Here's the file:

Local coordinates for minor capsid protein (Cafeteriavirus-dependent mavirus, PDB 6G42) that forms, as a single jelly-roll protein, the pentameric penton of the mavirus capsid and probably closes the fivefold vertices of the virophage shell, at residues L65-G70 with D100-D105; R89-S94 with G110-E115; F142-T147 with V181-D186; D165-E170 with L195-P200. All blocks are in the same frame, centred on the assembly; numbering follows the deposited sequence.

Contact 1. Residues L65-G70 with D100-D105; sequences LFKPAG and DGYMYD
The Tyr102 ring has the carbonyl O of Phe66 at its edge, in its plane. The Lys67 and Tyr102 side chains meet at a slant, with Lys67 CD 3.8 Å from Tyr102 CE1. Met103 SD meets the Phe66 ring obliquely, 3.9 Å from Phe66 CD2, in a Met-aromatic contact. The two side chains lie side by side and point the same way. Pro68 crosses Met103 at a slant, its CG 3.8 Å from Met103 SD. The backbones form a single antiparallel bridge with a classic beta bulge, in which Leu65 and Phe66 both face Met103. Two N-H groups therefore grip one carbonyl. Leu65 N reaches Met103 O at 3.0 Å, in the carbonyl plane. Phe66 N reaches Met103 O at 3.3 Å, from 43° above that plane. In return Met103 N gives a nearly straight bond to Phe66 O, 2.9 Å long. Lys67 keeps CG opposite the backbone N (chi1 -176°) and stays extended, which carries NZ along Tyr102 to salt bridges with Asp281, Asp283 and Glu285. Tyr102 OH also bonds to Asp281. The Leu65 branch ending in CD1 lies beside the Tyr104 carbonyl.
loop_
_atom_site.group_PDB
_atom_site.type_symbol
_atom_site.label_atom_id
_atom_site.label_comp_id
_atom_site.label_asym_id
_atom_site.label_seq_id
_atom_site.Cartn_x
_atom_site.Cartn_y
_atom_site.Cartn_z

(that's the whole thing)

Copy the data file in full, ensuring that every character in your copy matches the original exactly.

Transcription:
Local coordinates for minor capsid protein (Cafeteriavirus-dependent mavirus, PDB 6G42) that forms, as a single jelly-roll protein, the pentameric penton of the mavirus capsid and probably closes the fivefold vertices of the virophage shell, at residues L65-G70 with D100-D105; R89-S94 with G110-E115; F142-T147 with V181-D186; D165-E170 with L195-P200. All blocks are in the same frame, centred on the assembly; numbering follows the deposited sequence.

Contact 1. Residues L65-G70 with D100-D105; sequences LFKPAG and DGYMYD
The Tyr102 ring has the carbonyl O of Phe66 at its edge, in its plane. The Lys67 and Tyr102 side chains meet at a slant, with Lys67 CD 3.8 Å from Tyr102 CE1. Met103 SD meets the Phe66 ring obliquely, 3.9 Å from Phe66 CD2, in a Met-aromatic contact. The two side chains lie side by side and point the same way. Pro68 crosses Met103 at a slant, its CG 3.8 Å from Met103 SD. The backbones form a single antiparallel bridge with a classic beta bulge, in which Leu65 and Phe66 both face Met103. Two N-H groups therefore grip one carbonyl. Leu65 N reaches Met103 O at 3.0 Å, in the carbonyl plane. Phe66 N reaches Met103 O at 3.3 Å, from 43° above that plane. In return Met103 N gives a nearly straight bond to Phe66 O, 2.9 Å long. Lys67 keeps CG opposite the backbone N (chi1 -176°) and stays extended, which carries NZ along Tyr102 to salt bridges with Asp281, Asp283 and Glu285. Tyr102 OH also bonds to Asp281. The Leu65 branch ending in CD1 lies beside the Tyr104 carbonyl.
loop_
_atom_site.group_PDB
_atom_site.type_symbol
_atom_site.label_atom_id
_atom_site.label_comp_id
_atom_site.label_asym_id
_atom_site.label_seq_id
_atom_site.Cartn_x
_atom_site.Cartn_y
_atom_site.Cartn_z